The physician’s first priority is to protect the victim from infection. Proper wound management is required to reduce the risk of developing wound infection, sepsis, osteomyelitis, tenosynovitis, and septic arthritis. The wound is cleaned carefully. After cleaning, it is irrigated with normal saline under pressure using a 19-gauge needle and large syringe. A 20-gauge angiographic catheter often is attached and introduced into puncture wounds to facilitate irrigation. Victims frequently state that this is the most painful part of treatment.
It is important to find out when and if the victim had a tetanus shot. Such a shot may be administered if required or the date of the last shot cannot be determined. The dog may be known to be rabid. If so, the victim is treated preventatively for rabies.
Because dogs can develop a tremendous force when biting, x-ray studies might be necessary to determine underlying bone and joint injury. Fractured bones must be set. Nerve injuries must be repaired.
Dog bites to the neck and face require special considerations. Most occur in children younger than 10 years, and severe brain injury and death are most common in this age group. Most deaths occur from hemorrhage from the great vessels of the neck.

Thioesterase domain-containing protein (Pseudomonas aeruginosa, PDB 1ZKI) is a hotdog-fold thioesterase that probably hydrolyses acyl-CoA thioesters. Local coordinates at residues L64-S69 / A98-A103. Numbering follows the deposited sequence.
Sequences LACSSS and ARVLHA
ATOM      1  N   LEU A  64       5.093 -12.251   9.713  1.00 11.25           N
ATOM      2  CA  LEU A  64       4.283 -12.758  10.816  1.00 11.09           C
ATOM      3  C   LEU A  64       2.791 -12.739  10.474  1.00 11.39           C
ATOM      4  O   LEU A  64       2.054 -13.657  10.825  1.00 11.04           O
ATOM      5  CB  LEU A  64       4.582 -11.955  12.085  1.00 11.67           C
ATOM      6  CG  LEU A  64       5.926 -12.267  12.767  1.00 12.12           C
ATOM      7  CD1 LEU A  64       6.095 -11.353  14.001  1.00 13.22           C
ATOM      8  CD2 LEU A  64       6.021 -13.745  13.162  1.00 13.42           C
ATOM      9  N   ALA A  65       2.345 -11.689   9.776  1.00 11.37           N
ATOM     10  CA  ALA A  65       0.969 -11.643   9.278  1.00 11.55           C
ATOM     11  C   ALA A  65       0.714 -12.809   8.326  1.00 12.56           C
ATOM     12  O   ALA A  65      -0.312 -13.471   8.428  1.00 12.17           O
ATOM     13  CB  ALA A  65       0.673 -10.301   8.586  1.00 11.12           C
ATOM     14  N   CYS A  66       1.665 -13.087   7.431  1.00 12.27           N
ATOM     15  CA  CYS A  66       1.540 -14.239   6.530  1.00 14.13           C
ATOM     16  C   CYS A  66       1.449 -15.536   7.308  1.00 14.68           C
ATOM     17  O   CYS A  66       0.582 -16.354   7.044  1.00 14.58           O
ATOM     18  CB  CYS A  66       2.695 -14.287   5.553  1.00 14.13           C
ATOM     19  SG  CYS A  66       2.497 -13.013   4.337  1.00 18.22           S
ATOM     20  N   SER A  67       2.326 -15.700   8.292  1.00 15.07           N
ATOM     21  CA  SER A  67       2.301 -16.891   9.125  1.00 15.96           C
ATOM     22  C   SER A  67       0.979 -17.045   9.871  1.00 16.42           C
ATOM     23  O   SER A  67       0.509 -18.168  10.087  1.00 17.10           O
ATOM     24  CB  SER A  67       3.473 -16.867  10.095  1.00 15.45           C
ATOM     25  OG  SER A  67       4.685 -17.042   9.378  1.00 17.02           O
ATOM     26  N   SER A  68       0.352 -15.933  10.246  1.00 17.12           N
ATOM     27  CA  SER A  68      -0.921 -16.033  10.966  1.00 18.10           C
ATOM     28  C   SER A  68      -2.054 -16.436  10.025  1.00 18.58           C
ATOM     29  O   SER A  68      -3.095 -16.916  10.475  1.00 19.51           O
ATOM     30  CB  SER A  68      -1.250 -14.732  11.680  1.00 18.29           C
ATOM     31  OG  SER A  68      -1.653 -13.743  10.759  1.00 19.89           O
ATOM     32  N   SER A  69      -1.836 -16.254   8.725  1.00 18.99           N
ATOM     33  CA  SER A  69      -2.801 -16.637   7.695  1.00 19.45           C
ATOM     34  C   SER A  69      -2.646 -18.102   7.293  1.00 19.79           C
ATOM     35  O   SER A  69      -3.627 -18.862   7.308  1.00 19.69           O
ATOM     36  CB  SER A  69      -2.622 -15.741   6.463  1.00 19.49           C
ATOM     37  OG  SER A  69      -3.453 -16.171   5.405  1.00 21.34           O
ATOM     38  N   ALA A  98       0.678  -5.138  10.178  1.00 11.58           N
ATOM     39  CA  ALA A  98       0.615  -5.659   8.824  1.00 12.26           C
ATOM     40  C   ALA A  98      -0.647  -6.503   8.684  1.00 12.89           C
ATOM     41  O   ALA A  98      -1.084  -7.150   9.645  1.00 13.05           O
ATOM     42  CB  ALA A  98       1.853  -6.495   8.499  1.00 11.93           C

Depending on the type of bite, the wounds may be closed. If the damage is not extensive, the wounds may be closed with tape or sutures. High-risk wounds should not be sutured but should receive antibiotic treatment. Low-risk wounds may be sutured and do not require antibiotic treatment unless infected. High-risk wounds include all human and cat bites; hand and foot wounds; wounds surgically debrided; puncture wounds; wounds involving joints, ligaments, tendons, and bones; bites with treatment delay exceeding 12 hours; and bites in immunocompromised patients. Low-risk wounds include bites involving the extremities, face, and body.
Heavily damaged tissue may have to be debrided — cut away. Sometimes it can be reattached by grafting; other times it is replaced with skin from another area of the victim’s body. More than one type of surgery may be required:
- Plastic/reconstructive surgery
- Orthopedic surgery
If you or someone you care for has been injured in a dog bite attack contact our office anytime at 800-437-2571 for a free, no obligation Consult with an experienced dog bite attorney or use our convenient Free Case Evaluation submission form